Vivek Kundra, Federal CIO, will deliver the opening keynote address on Monday, September 14, at 8:15 a.m. PT at the 2009 InformationWeek 500 Conference and Gala Awards, to be held at the St. Regis Monarch Beach Resort in Dana Point, Calif. Kundra will share his unique perspectives on getting things done within the massive federal bureaucracy, ensuring that his $75 billion annual IT budget delivers maximum value and impact. …

Bring your surfboard.

When: 9/14/2009 8:15 AM   
Where: St. Regis Monarch Beach Resort, Dana Point, CA, USA

Adam Grocholski announces the Twin Cities Cloud Computing User Group’s August Meeting to take place August 26, 2009 from 8:30 am to 10:30am at the
Microsoft Office - Bloomington, MN.

Featured Speaker:
David Chappell, Chappell & Associates
An Overview of the Windows Azure Platform
In this session David Chappell will discuss the Windows Azure Platform which includes Windows Azure, SQL Azure and .NET Services. He will also compare Windows Azure with Amazon Web Services (AWS), Google App Engine and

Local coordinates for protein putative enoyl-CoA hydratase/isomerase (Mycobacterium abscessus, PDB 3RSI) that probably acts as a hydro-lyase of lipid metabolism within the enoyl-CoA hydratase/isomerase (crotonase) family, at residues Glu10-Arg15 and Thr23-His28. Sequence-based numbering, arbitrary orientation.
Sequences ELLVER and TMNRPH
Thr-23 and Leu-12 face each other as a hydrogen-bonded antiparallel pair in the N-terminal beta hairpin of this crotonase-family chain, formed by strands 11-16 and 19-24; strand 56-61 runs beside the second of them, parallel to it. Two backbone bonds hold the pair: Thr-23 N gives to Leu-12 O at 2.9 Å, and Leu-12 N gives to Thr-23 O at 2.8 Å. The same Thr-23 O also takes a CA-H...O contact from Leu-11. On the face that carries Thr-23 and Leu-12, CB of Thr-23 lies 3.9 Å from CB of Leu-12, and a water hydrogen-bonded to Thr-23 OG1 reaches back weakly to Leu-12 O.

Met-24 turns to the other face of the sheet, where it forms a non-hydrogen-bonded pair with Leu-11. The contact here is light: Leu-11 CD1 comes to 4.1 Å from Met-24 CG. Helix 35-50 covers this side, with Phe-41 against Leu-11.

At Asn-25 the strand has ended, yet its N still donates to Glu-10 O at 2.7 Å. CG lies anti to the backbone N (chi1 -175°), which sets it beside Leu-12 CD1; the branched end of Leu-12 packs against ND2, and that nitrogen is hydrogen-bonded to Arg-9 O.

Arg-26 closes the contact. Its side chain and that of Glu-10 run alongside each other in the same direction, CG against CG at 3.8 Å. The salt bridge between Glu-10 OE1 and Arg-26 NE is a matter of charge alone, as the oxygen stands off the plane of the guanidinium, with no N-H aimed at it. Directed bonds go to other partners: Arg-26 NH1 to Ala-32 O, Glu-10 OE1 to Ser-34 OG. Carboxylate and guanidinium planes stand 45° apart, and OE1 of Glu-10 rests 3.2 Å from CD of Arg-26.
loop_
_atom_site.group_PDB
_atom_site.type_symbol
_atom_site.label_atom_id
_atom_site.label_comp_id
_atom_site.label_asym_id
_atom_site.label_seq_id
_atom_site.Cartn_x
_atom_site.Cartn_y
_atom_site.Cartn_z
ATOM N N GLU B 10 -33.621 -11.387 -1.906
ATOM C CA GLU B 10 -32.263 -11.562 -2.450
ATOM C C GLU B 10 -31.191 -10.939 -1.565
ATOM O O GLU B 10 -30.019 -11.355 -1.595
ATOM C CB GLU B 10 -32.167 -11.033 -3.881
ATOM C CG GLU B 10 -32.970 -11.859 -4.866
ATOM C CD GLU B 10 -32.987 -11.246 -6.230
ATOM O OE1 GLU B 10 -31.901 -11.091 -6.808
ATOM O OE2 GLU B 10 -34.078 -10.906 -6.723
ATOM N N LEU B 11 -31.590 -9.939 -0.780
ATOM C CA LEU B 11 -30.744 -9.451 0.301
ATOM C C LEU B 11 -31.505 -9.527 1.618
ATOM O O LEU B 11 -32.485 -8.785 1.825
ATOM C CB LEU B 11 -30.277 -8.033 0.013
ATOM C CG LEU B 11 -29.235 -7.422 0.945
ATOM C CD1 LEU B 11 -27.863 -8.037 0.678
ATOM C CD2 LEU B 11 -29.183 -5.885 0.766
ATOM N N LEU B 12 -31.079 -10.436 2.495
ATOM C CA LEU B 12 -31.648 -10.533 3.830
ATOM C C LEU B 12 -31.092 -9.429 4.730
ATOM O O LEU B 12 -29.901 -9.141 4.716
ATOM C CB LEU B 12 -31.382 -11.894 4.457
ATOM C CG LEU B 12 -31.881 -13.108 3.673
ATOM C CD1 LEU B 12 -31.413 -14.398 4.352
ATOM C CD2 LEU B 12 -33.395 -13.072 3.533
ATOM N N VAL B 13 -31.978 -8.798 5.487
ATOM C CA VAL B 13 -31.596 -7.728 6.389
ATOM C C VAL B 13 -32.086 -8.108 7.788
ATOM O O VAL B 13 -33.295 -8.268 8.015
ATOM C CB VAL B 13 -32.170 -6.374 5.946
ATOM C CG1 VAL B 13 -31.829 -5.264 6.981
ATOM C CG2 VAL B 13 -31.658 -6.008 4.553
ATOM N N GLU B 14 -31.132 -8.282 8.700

When: 8/26/2009, 8:30 to 10:30 AM   
Where: 8300 Norman Center Drive, Suite 950, Bloomington, MN 55437

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Other Cloud Computing Platforms and Services

• Martin Eley says time to rethink the price tag? for its application platform on 8/5/2009:

SalesForce have recently been heavily promoting their application development platform.  The platform offers all of the benefits of cloud computing (scaleable, lower costs, etc) with the added bonus of best in breed CRM and sales support.

As more and more organizations are looking towards cloud computing to reduce their ICT spend cloud computing is very attractive.  Add in all of the ready to use functionality SalesForce offers and it would appear to be the best solution but there are some hidden costs to consider.  For example if an organization wanted to authenticate users to their Visual Force site they would need to purchase a license for each user or pay per sign on.